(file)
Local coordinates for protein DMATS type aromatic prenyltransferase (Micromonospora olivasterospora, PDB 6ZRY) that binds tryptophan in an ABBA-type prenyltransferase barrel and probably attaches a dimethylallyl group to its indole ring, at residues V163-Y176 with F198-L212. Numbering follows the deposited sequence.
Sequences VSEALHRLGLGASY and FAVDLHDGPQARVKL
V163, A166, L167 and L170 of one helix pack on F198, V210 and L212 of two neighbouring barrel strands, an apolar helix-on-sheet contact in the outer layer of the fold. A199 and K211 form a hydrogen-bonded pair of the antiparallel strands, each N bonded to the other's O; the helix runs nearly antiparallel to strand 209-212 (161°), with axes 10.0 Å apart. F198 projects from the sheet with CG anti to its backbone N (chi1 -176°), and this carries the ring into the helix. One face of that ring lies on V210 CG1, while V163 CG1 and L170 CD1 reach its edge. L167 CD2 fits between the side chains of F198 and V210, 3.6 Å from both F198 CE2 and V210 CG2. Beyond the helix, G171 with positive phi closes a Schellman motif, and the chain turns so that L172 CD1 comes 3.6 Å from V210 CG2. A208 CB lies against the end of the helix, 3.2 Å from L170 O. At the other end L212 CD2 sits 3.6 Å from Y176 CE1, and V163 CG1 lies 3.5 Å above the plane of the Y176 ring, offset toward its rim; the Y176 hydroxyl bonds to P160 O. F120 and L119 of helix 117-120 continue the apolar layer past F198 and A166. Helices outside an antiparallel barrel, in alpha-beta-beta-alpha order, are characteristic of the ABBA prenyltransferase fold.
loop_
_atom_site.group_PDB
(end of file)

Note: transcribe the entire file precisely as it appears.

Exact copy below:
Local coordinates for protein DMATS type aromatic prenyltransferase (Micromonospora olivasterospora, PDB 6ZRY) that binds tryptophan in an ABBA-type prenyltransferase barrel and probably attaches a dimethylallyl group to its indole ring, at residues V163-Y176 with F198-L212. Numbering follows the deposited sequence.
Sequences VSEALHRLGLGASY and FAVDLHDGPQARVKL
V163, A166, L167 and L170 of one helix pack on F198, V210 and L212 of two neighbouring barrel strands, an apolar helix-on-sheet contact in the outer layer of the fold. A199 and K211 form a hydrogen-bonded pair of the antiparallel strands, each N bonded to the other's O; the helix runs nearly antiparallel to strand 209-212 (161°), with axes 10.0 Å apart. F198 projects from the sheet with CG anti to its backbone N (chi1 -176°), and this carries the ring into the helix. One face of that ring lies on V210 CG1, while V163 CG1 and L170 CD1 reach its edge. L167 CD2 fits between the side chains of F198 and V210, 3.6 Å from both F198 CE2 and V210 CG2. Beyond the helix, G171 with positive phi closes a Schellman motif, and the chain turns so that L172 CD1 comes 3.6 Å from V210 CG2. A208 CB lies against the end of the helix, 3.2 Å from L170 O. At the other end L212 CD2 sits 3.6 Å from Y176 CE1, and V163 CG1 lies 3.5 Å above the plane of the Y176 ring, offset toward its rim; the Y176 hydroxyl bonds to P160 O. F120 and L119 of helix 117-120 continue the apolar layer past F198 and A166. Helices outside an antiparallel barrel, in alpha-beta-beta-alpha order, are characteristic of the ABBA prenyltransferase fold.
loop_
_atom_site.group_PDB